Gregg Hough – Homelessness.

The answer to the problem is not what we are being led to believe.

As with any difficult problem we first must identify what the actual cause of the problem is, and what is the desired end result. Often this is no easy task as political correctness and “woke” culture don’t allow for honest exploration of the issue and many times there is a preordained solution being pushed to fit a narrative involving government. I’ll save you the time of reading examples as you already know this is true. The current and prevailing ideas are to get the homeless off the streets, and to put them into housing. Sounds like a government solution to me. Not thought out, and plenty of room for tax payer money to be funneled to government programs.

“I love the smell of costly failure in the morning”

The assumption being made is that the homeless don’t have homes thus if we provide homes the problem will be solved. The error in this line of thought is that is doesn’t explore the reason or cause for people being homeless in the first place. Furthermore it supposes that the prevailing cause is poverty which the statistics do not support. As many are aware (and this includes those working to solve this issue) the major causes for homelessness are mental health issues and drug use. So in short all that the “housing first” agenda will do is take homeless mentally ill, drug addicted people and turn them into mentally ill, drug addicted people with a roof over their heads. So the question is, are we really helping these people? This is because the housing first concept doesn’t require sobriety or treatment to qualify for housing. In many instances in the larger cities where this is being implemented there is even a push that sanction drug use by providing the needed equipment and paraphernalia.

Photo by Andrew Patrick on

In San Fransico the government from 2004-2014 spent some $2 billion on 3,000 units. The cost was $666,000 per unit and that was more than double the nations median cost of a home of $319,000 at that time. The problem other than just another bloated bill to the taxpayers, manifests by a loss of services and help for the very people this is supposed to assist. In other words that money was not spent on helping people to deal with the issues of mental illness or drug addiction. A study released by the federal department of housing and urban development showed that since support services decreased the number of homeless increased by 15%. In another seemingly compassionate move in these larger cities like Dallas, street camping or living was made legal, which led to people leaving the shelters and help centers literally giving them free reign to use drug and alcohol as they so desired. As a result, Austin Texas saw an increase in homeless deaths by 25% in mere months.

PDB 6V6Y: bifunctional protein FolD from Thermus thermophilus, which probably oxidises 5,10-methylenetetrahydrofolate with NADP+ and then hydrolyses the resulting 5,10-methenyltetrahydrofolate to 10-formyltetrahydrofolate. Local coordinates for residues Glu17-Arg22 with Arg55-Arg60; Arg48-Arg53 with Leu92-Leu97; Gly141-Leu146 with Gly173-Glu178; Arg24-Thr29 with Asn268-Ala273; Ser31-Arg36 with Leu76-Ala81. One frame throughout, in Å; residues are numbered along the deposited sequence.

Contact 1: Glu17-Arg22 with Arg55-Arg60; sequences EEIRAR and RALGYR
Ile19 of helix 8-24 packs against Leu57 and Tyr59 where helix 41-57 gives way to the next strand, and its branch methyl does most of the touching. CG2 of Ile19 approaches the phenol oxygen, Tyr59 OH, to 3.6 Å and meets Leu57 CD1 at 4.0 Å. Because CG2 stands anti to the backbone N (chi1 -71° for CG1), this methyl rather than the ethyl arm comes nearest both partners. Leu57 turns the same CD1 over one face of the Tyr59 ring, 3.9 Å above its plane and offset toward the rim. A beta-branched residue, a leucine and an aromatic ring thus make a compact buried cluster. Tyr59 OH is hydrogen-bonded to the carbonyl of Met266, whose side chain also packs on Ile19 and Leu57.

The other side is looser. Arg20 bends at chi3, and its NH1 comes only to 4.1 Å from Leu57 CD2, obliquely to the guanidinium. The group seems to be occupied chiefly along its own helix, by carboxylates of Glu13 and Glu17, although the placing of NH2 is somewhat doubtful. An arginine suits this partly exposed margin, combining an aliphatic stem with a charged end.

Compassion isn’t giving them what they want, (the ability to continue to use and the despair of no way out). it’s giving them what they need, a path to self reliance and worth.

Government using “woke” doctrine sends mixed signals which are counter productive to the goal. That goal being to help individual people to live full and fruitful lives again. In many cases there are laws or regulations that require places that are there, conceivably, to help folks kick addiction to provide the users with info that explains how to “shoot up” safely, the equipment needed to do so, and how to get Narcan and use it. So how can someone who is trying to get clean and sober succeed with this being place in front of them, daily, in the places that are supposed to be helping them to quit their addictions?

As local discussions go on here in my hometown of Laconia people are exploring their options. One such option that must be avoided is using the government as an enabler. The people don’t need money handed to them. These folks don’t need a free house to shoot up in. They need support. Help people get off the dope, provide counseling and mental support services, but require sobriety, the attainment of gainful employment and begin to save up money for rent for their next step, their own housing. These people who will help them get away from these demons, someone who will not give up on them. When these components have been used together results have been positive. Bridge Projects in San Diego, California have seen such results. The project provides a place between the street and independence that is clean, safe, sanitary and supportive but that also hold people accountable so that people get off the streets not just for a night or a week, but perhaps for good! The choice is clear, we either allow people to publicly kill themselves without dignity or we as a society can say “No! you have worth and are better than this! We are better than this!”

Gregg Hough

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